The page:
Fall is here, and with the change of seasons, it’s time to gear up for the winter months. There are a few things that start to happen this time of year: the leaves are changing colors, a lot of hunting and fishing goes on, and the kids are back in school. On the work side of things, contractors are preparing for the cold and snow in many parts of the country, which will start to affect the construction industry. As flooring contractors, we have the luxury of at least working indoors during the winter months, but getting to and from jobs while hauling tools in and out reminds us that the cold and stormy days are here.
Are you prepared? If you have adhesives and products that are affected by the cold, are you keeping the heat on or moving them somewhere where they won’t freeze? This is the time of year we start to do our fall cleanup at the shop. Those that have shops with heat can store their products there—those with no shops are most likely going to be storing adhesives in their garages or somewhere in their homes (been there; done that).
Keep in mind that the flooring products we install cannot freeze either. When delivering materials (wood, tile, resilient, carpet and laminate) remember that the products need to acclimate to a lived-in condition, which means in winter months the heat needs to be maintained at a consistent temperature—typically between 60 to 80 degrees Fahrenheit.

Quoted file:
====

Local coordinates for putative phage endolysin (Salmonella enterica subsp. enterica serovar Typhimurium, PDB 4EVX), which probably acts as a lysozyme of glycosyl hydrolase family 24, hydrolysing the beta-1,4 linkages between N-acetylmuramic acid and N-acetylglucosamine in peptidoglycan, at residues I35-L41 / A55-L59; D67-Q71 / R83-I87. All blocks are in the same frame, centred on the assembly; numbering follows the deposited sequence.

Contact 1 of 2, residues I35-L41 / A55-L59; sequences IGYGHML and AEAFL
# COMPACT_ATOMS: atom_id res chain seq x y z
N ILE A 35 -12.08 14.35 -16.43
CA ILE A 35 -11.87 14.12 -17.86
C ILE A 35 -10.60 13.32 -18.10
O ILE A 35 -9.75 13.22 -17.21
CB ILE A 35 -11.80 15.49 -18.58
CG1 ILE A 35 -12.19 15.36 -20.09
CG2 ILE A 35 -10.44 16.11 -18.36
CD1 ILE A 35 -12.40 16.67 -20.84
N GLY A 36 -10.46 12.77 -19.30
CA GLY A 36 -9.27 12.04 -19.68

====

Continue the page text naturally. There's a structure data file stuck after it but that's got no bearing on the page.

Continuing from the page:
New construction is where we tend to have issues with heat. Contractors will turn the heat on during the day but will turn the heat down at night because they don’t want to pay for utilities in a structure that’s not occupied. Propane heat is not a recommended source of heat for our trade. The ratio of water in 1 lb. of propane is about equal to the amount of actual propane, which means a lot of moisture is getting introduced to ambient conditions.
For wood flooring, remember to have a discussion with clients about maintaining relative humidity levels in the structure. The National Wood Flooring Association (NWFA) recommends 30% to 50% relative humidity before, during and after installation. Forced air heat will reduce the amount of relative humidity in the environment, so some sort of humidification will generally be required.
And for those of you who don’t have to deal with the cold and snow? Well, I’ll be jealous of you when I’m driving in winter conditions or taking tools in and out of the job and freezing. And last but not least, the change in temperature is a good reminder to start saving some extra money. At the time I write this blog, there are only 88 days until Christmas!